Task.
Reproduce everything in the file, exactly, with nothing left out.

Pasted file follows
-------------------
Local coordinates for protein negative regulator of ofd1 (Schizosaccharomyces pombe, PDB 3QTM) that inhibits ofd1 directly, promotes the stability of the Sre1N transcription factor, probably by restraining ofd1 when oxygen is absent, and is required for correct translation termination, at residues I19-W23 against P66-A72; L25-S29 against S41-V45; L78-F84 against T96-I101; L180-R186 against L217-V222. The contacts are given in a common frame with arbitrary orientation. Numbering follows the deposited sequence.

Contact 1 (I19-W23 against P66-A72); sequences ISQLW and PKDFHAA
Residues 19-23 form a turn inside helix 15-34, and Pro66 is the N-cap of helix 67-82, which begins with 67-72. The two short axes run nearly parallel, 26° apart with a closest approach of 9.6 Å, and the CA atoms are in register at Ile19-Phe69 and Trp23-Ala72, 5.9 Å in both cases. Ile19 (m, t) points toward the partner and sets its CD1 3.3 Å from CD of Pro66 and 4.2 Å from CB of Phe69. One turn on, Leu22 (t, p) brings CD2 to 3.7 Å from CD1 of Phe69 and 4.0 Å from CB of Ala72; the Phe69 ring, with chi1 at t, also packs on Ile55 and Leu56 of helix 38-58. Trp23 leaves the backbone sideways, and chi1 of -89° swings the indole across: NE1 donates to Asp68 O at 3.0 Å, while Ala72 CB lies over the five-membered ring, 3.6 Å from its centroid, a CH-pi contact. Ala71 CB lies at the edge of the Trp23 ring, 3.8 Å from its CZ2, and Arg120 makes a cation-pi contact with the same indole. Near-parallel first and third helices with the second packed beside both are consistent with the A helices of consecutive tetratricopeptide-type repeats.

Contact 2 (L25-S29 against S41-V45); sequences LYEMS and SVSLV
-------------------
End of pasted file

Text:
Local coordinates for protein negative regulator of ofd1 (Schizosaccharomyces pombe, PDB 3QTM) that inhibits ofd1 directly, promotes the stability of the Sre1N transcription factor, probably by restraining ofd1 when oxygen is absent, and is required for correct translation termination, at residues I19-W23 against P66-A72; L25-S29 against S41-V45; L78-F84 against T96-I101; L180-R186 against L217-V222. The contacts are given in a common frame with arbitrary orientation. Numbering follows the deposited sequence.

Contact 1 (I19-W23 against P66-A72); sequences ISQLW and PKDFHAA
Residues 19-23 form a turn inside helix 15-34, and Pro66 is the N-cap of helix 67-82, which begins with 67-72. The two short axes run nearly parallel, 26° apart with a closest approach of 9.6 Å, and the CA atoms are in register at Ile19-Phe69 and Trp23-Ala72, 5.9 Å in both cases. Ile19 (m, t) points toward the partner and sets its CD1 3.3 Å from CD of Pro66 and 4.2 Å from CB of Phe69. One turn on, Leu22 (t, p) brings CD2 to 3.7 Å from CD1 of Phe69 and 4.0 Å from CB of Ala72; the Phe69 ring, with chi1 at t, also packs on Ile55 and Leu56 of helix 38-58. Trp23 leaves the backbone sideways, and chi1 of -89° swings the indole across: NE1 donates to Asp68 O at 3.0 Å, while Ala72 CB lies over the five-membered ring, 3.6 Å from its centroid, a CH-pi contact. Ala71 CB lies at the edge of the Trp23 ring, 3.8 Å from its CZ2, and Arg120 makes a cation-pi contact with the same indole. Near-parallel first and third helices with the second packed beside both are consistent with the A helices of consecutive tetratricopeptide-type repeats.

Contact 2 (L25-S29 against S41-V45); sequences LYEMS and SVSLV